Germaphobes: The Wavelength Interview

Purveyors of: Theatrical, off-kilter psych rock that begs you to release your inner spastic dancing nerd in front of all your cool friends at the bar.

File next to: The Fleshtones, Talking Heads, Godley & Creme
Playing: WL 698, Saturday April 23 @ Monarch Tavern. Get tickets here!

Paul Elrichman and Neil Rankin are no strangers to the weird and wacky, having been involved in numerous solo and collaborative projects over the years. With their latest EP, Magic Eye, out now on Pleasence Records, Germaphobes combine poppy guitar licks, upbeat drums, and bizarre lyrics that will make sure you’re wiggling in your seat or jiving on your feet. Emily Scherzinger chatted with Paul about their new EP, upcoming show, and the aesthetics of a Germaphobe.

Both of you have been in musical projects together — such as your previous band, Gay — and separately — such as Paul’s solo project, Elrichman, and Neil’s solo project, Bert Sugar. How have all of these different projects filtered into Germaphobes?

For me, all those projects built confidence. I’d never sung in front of an audience before Gay. I’d never played by myself before Elrichman. Being able to tap into all that while focusing on just one thing is kind of a luxury.

Germaphobes tends to force me to imagine a world in which everything is brightly coloured and drenched in dirty floral patterns, like the one from your grandma’s couch, but with a giant red wine stain on it from a crazy house party. If you could describe the aesthetic world of Germaphobes, what would it look like?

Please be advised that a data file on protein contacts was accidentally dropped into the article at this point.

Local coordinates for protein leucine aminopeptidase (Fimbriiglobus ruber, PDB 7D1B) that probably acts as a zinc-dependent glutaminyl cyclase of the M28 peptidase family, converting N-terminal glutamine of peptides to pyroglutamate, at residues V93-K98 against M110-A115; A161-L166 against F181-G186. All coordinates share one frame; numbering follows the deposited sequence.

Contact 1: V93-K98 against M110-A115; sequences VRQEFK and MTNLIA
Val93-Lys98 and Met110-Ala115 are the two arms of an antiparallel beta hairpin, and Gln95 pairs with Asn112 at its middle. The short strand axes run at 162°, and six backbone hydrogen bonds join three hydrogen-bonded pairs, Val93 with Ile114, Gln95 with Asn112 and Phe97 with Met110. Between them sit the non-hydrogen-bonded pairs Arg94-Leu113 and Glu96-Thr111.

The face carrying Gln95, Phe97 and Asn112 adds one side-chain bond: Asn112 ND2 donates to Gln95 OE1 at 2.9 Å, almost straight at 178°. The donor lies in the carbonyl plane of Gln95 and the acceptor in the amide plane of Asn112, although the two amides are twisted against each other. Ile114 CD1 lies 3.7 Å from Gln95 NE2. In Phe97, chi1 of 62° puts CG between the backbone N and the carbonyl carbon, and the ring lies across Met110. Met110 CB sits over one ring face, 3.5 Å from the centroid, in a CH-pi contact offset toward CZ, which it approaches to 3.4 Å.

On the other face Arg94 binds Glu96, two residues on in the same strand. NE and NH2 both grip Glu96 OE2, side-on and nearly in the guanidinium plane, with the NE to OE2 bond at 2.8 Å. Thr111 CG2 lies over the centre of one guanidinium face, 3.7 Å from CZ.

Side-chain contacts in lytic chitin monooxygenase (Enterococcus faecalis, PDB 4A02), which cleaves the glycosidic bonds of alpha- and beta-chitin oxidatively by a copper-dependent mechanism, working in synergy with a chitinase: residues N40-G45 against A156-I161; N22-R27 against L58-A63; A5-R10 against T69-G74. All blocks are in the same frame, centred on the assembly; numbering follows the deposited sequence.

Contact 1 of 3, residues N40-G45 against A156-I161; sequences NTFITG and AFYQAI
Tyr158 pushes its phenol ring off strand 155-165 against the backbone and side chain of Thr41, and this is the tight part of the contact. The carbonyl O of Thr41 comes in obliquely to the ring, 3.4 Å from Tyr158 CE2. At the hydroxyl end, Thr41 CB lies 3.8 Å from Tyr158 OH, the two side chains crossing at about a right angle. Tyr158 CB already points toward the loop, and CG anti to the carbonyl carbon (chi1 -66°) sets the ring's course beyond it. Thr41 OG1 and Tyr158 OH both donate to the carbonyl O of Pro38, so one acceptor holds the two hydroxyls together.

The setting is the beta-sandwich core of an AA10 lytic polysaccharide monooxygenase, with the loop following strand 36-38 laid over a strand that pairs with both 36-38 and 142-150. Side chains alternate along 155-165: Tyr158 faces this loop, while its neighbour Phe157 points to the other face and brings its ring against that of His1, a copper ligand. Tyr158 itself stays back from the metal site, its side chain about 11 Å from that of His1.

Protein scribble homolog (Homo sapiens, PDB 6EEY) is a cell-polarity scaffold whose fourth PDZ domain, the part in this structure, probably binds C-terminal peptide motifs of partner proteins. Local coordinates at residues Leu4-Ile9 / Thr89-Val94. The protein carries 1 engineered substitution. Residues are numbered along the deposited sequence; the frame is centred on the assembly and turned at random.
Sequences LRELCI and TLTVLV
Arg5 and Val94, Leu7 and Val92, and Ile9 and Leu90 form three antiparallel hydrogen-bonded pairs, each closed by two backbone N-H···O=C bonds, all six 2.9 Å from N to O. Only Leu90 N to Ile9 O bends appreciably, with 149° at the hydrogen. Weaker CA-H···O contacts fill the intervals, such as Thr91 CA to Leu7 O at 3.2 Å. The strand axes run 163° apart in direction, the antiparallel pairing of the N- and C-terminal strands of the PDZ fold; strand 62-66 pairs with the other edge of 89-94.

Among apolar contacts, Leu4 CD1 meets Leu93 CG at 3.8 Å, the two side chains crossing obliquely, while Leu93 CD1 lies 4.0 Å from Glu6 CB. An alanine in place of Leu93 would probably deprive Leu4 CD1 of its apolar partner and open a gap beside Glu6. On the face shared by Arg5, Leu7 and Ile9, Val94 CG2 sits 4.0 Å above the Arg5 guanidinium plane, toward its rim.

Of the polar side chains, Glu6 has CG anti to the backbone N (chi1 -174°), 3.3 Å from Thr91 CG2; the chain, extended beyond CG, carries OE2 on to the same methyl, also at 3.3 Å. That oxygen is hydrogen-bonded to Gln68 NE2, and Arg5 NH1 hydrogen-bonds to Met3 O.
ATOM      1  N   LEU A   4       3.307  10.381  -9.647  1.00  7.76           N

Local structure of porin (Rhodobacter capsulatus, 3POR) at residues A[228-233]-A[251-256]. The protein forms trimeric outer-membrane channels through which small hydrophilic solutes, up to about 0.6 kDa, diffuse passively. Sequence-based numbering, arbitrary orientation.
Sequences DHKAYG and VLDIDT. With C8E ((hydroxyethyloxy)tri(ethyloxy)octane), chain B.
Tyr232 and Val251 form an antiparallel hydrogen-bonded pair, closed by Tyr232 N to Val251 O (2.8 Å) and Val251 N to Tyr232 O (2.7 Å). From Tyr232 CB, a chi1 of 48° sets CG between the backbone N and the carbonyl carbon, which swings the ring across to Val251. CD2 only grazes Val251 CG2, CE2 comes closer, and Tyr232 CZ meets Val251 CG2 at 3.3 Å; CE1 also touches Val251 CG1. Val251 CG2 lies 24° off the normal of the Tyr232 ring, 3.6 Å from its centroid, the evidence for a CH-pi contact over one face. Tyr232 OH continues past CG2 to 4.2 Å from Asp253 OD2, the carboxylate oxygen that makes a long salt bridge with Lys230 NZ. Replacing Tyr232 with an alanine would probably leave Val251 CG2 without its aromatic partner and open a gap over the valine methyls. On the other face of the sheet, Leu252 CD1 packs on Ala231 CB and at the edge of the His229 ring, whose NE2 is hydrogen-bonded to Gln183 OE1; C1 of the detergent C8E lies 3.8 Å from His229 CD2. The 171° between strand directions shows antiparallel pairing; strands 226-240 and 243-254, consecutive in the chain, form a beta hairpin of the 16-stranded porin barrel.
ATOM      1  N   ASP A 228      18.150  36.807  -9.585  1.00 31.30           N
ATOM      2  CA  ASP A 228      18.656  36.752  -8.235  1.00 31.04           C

I think you nailed it right there. As long as we don’t look like a cool guy band I’m happy.

Neil recently mentioned to me that you two have finalized the Germaphobes lineup with Lisa Carson and Aaron Mariash. How have these two lent their musical talents to the sound of Germaphobes?

Well, Lisa probably has the best voice out of all of us, and we trust her judgement. And she keeps us being less dumb. Neil and I can be very dumb at practice. Aaron is a super versatile drummer and comes up with rhythms that I would never think of, which is fun. He also does a great Ray Romano impression (RIP actress who played Ray’s mom).

Is anyone in the group actually a germaphobe?

Not spoiling our tell-all.

A lot of your band imagery is taken at Handlebar in Kensington Market, such as the video for “Married Girls.” Is the bar a landing pad for the band in some way, or does it serve as inspiration at all?

Neil works at Handlebar, so we end up there a lot for videos, late nights, and quinceañeras. I think that it’s pretty admirable that for a neighbourhood that’s as busy as Kensington Market is, and in a city that’s so expensive, it has all these weird institutions like Double Double Land and Ronnie’s and Videofag that have lasted. So hopefully Germaphobes can become a sort of weird institution too.

As a huge literary nerd, I’m excited to know what is the thinking behind the title of the second song off of Magic Eye, “Michael Ondaatje’s World”! Can you please explain it?

Uh, I’m kind of a dummy and I read Divisadero and it’s very romantic and globetrotting and at the end of it he thanks Jet Fuel Coffee which is kind of funny and jarring. So I just wrote a song about how about how he gets from point A to point B with something like that. But like, it’s not a close reading.

Germaphobes play the Monarch Tavern for WL #698 at the Monarch Tavern, along with Century Palm, Tough Age, and Long Branch. Get your tickets here.

— Interview by Emily Scherzinger